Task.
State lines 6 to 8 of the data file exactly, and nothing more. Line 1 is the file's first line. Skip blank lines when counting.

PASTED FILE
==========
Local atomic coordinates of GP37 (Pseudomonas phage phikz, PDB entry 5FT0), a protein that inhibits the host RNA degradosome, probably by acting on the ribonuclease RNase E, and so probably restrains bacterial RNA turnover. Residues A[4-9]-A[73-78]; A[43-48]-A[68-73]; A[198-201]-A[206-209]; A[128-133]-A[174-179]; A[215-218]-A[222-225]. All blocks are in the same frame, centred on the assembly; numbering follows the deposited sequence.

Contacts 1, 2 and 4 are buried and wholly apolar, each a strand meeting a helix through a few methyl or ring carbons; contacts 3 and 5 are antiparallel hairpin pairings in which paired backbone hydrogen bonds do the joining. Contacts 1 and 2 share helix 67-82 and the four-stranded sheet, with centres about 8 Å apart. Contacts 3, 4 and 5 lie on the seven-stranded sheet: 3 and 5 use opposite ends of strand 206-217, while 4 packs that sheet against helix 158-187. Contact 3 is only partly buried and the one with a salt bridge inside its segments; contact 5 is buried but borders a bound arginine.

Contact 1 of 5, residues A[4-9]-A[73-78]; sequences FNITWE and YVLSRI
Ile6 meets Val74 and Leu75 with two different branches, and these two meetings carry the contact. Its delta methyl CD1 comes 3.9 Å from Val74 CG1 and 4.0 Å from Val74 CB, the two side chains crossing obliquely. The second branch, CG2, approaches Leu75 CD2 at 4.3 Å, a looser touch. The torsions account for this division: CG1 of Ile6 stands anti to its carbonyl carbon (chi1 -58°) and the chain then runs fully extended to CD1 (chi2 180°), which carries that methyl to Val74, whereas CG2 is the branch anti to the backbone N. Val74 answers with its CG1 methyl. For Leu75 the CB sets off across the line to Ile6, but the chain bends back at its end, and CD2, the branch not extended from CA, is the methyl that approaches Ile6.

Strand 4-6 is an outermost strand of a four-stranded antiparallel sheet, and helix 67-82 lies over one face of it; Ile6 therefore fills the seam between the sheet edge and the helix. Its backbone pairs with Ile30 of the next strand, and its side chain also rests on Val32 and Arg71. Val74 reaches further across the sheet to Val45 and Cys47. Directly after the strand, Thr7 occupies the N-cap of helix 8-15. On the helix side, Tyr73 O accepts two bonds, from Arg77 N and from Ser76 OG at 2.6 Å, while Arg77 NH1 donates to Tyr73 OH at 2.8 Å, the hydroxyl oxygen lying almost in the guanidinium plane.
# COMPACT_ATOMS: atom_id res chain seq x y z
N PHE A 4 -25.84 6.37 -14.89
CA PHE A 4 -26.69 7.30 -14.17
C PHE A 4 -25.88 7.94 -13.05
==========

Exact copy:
# COMPACT_ATOMS: atom_id res chain seq x y z
N PHE A 4 -25.84 6.37 -14.89
CA PHE A 4 -26.69 7.30 -14.17